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"The Required Tax Rate in a National Retail Sales Tax".

Gale, William G.

National Tax Journal, September 1999, pp. 443-457

In national debates over reforming the federal income tax system, a commonly suggested remedy is to simply eliminate the federal income tax and replace it with a national sales tax. Such a tax would undoubtedly affect state and local governments, who rely on the sales tax for a large bulk of their revenues. The question for many state and local governments is how "big" would this federal tax be, and how much sticker shock would it give consumers. Some congressional proposals call for a 15 percent national retail sales tax (NRST), levied on a broad consumption base and government spending. Others call for slightly different tax rates, but in none of the proposals does the NRST seem to exceed 23 percent. The article notes that the assumptions behind these expected NRST's are unrealistic in that they are based on a decline in real government spending of $480 billion per year (or similarly-sized annual increases in the deficit), nor could there be any tax avoidance (legal behavior that reduces taxes), evasion (il legal behavior that reduces taxes), or political erosion of the tax base. By correcting for these assumptions by holding the real size of government constant, the author discovers that the required tax inclusive national sales rate would be more than 50 percent and the required tax-exclusive sales rate would be more than 100 percent. Subscriptions to the National Tax Journal are $60 per year; single issues may be ordered for $15. For more information, contact the National Tax Association, 725 15th Street N.W., Suite 600, Washington, D.C. 20005 (202/737-3325).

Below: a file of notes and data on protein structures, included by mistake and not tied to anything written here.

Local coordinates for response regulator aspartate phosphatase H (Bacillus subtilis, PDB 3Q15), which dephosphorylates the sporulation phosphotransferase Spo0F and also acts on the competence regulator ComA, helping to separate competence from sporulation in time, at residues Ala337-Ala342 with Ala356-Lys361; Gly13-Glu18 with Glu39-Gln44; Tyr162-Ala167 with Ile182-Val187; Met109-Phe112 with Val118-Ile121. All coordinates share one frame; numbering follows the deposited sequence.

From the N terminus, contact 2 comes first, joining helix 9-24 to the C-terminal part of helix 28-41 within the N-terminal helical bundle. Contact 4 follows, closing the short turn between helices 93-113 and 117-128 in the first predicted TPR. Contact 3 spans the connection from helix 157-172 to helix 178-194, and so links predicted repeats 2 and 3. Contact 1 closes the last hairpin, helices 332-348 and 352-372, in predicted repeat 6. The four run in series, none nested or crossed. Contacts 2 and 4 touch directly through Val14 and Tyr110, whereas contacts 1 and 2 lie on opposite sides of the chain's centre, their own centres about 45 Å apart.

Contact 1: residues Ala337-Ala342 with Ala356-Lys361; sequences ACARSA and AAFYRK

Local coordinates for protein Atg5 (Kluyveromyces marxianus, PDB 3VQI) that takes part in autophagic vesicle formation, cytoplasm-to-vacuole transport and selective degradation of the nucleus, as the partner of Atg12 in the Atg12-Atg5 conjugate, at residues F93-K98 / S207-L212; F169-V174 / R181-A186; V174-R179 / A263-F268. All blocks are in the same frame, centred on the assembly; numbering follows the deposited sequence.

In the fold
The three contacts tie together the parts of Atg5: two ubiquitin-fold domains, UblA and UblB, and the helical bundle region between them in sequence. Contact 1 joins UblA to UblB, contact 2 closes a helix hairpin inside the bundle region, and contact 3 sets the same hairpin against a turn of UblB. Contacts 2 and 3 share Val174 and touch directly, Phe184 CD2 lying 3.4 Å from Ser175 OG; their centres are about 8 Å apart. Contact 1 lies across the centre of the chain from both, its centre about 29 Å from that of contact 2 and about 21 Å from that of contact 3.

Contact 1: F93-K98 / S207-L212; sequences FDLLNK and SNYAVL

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Author:Douglas, Jennifer Ritter
Publication:Government Finance Review
Article Type:Brief Article
Geographic Code:1USA
Date:Jun 1, 2000
Words:273
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